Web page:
The German government has unveiled sweeping measures to combat climate change in Europe’s largest economy, including the introduction of a carbon price for key sectors such as transport and a €54bn spending package to encourage companies and households to reduce their carbon emissions.

The deal — agreed on Friday after a 15-hour negotiation that lasted into the early hours — is intended to send a strong political signal ahead of next week’s UN climate summit in New York. Political leaders in Berlin hope the measures and commitments will burnish Germany’s increasingly tarnished credentials as a global leader in the fight against climate change — and bolster Angela Merkel’s environmental record in the twilight years of her chancellorship. 

Ms Merkel and her colleagues hailed the agreement as a breakthrough, with environment minister Svenja Schulze describing it as a “new beginning for Germany’s climate policy”.

But there was sharp criticism from environmental groups and economists, who took aim in particular at the relatively low carbon price imposed by the government. 

Under the German proposal, companies that produce and sell petrol, coal, heating oil and similar fuels will have to buy certificates to offset the carbon dioxide emissions from their products. Such a system already exists at the European level, though only for heavy industry, aviation and the energy sector. The German carbon price, however, will be significantly lower than the current EU price, at least initially — starting at €10 per tonne in 2021 and rising to €35 by 2025. 

20 September 2019, Berlin: Activists stand on blocks of ice with ropes around their necks on gallows backdropped by the Brandenburg Gate during a protest calling for more action to help stop climate change. Photo: Tom Weller/dpa
Climate change protesters stand on blocks of ice with ropes around their necks on gallows erected in front of the Brandenburg Gate in Berlin on Friday © Tom Weller/dpa

Martin Kaiser, the director of Greenpeace Germany, described the price as “ridiculously low”, adding: “If you rely on such measures you might as well jump from an aeroplane with a plastic bag as a parachute.” 

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But Ms Merkel defended the new carbon price regime by highlighting the other measures adopted by the government, and pointing to the risk of a political backlash against reforms that will impact tens of millions of homeowners and motorists. “We have to bring the people along with us,” she said. 

Germany’s BDI industry federation gave a mixed reception to the climate package. Dieter Kempf, BDI president, praised the measures for “setting the course for efficient and sustainable climate protection”. But he also warned that companies were left with “uncertainty” about how rising electricity and gas prices would affect their competitiveness.

Once hailed as the “climate chancellor”, Ms Merkel’s green credentials have attracted critical scrutiny in recent years. Germany is in the process of phasing out both nuclear power and coal power, and has invested hundreds of billions of euros in the shift to renewable energy. Yet carbon emissions have barely fallen over the past decade, forcing the Merkel government to scrap its climate targets for 2020 after failing to cut emissions as much as initially promised.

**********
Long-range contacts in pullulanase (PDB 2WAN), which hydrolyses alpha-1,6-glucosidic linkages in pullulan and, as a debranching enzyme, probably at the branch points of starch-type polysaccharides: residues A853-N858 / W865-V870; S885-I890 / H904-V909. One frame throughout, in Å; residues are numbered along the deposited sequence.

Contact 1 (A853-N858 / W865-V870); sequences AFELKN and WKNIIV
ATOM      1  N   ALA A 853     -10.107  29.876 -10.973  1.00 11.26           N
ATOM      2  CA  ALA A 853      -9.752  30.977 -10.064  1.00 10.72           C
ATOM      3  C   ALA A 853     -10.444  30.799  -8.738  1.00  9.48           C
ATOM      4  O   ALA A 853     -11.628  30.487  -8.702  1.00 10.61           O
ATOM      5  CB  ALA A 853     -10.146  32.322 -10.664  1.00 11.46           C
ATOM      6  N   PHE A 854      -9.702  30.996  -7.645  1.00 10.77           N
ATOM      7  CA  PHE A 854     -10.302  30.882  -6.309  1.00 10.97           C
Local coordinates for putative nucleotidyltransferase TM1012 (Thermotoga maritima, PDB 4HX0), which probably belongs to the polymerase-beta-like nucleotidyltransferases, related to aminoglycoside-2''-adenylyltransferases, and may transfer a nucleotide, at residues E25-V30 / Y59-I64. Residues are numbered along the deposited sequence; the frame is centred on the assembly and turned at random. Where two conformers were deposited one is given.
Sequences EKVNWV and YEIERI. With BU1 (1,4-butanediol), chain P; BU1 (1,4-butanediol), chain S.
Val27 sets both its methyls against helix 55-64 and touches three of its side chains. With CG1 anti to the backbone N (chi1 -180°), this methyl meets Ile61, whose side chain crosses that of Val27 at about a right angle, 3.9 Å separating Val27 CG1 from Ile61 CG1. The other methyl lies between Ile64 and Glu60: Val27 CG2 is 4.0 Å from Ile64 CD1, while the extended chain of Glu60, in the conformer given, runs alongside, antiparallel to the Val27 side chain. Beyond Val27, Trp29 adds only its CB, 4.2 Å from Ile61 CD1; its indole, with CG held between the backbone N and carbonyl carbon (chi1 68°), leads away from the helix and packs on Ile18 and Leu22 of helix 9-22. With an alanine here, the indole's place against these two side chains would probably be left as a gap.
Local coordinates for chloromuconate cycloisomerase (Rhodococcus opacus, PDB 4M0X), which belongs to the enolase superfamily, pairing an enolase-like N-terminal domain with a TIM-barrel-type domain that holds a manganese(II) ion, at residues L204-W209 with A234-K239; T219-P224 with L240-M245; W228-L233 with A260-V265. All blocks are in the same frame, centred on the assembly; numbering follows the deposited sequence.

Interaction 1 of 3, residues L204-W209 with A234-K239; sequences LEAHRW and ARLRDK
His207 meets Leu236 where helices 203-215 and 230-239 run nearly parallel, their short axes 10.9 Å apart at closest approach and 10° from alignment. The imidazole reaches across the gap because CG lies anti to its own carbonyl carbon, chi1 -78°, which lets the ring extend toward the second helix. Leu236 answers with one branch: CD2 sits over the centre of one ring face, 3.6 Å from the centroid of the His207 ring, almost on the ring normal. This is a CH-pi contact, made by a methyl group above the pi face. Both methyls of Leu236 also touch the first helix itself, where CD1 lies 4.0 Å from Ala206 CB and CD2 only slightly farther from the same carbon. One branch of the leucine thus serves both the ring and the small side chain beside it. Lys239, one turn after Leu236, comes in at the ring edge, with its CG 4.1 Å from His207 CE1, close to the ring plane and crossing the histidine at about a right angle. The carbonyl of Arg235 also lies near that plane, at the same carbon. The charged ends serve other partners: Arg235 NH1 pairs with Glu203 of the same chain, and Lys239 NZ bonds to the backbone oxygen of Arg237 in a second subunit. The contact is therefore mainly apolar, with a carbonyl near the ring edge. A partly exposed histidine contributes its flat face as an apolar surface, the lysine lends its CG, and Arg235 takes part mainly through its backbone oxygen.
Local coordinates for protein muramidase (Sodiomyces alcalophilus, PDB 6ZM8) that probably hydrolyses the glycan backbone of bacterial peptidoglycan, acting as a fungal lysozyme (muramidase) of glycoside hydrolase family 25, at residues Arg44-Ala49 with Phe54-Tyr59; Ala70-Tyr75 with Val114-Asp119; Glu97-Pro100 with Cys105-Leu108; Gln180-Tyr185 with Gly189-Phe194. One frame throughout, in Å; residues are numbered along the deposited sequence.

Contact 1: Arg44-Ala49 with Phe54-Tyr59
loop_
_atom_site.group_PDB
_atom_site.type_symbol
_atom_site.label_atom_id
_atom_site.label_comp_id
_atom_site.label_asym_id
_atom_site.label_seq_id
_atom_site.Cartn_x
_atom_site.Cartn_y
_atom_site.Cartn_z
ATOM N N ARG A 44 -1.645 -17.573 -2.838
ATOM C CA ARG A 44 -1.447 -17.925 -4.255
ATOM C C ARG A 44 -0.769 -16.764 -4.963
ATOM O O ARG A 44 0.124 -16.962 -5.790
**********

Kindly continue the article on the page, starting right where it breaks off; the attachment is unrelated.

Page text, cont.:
The package of measures agreed on Friday is intended to get Germany back on track, and to ensure that the country can meet its 2030 climate target to reduce carbon emissions by 55 per cent from 1990 levels. As part of the agreement, Berlin also formally commits itself to make the German economy carbon-neutral by 2050. 

The carbon price aside, Friday’s package included dozens of measures to encourage companies and households to reduce their carbon emissions: rail travel will be made cheaper by way of a cut in value added tax while plane tickets will be taxed more heavily; heating systems that run on oil will be banned from new buildings from 2026; vehicle taxes will be raised for heavily polluting cars, while electric vehicles will be treated more favourably. The government also set out a plan to install at least 1m charging points for electric vehicles across Germany by 2030. 

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Germany is the sixth-largest emitter of CO2 emissions in the world, accounting for about 2 per cent worldwide. 

Olaf Scholz, the German finance minister, stressed that the additional spending would be funded through tax revenues from measures such as the carbon price. There would be no need for extra borrowing or to abandon the government’s commitment to balanced budgets, he added.

Ms Merkel and her government have been under intense political pressure to step up their efforts in the fight against climate change in recent years, amid growing evidence that German voters see the issue as pivotal. A poll released by the ARD television channel on Friday showed that 63 per cent of German voters said they saw climate change policy as a greater political priority than economic growth. 

That sentiment has also been reflected in the recent electoral success of Germany’s Green party, which is polling at more than 20 per cent and has gradually eclipsed the Social Democrats as the leading party of the German left.

Via Financial Times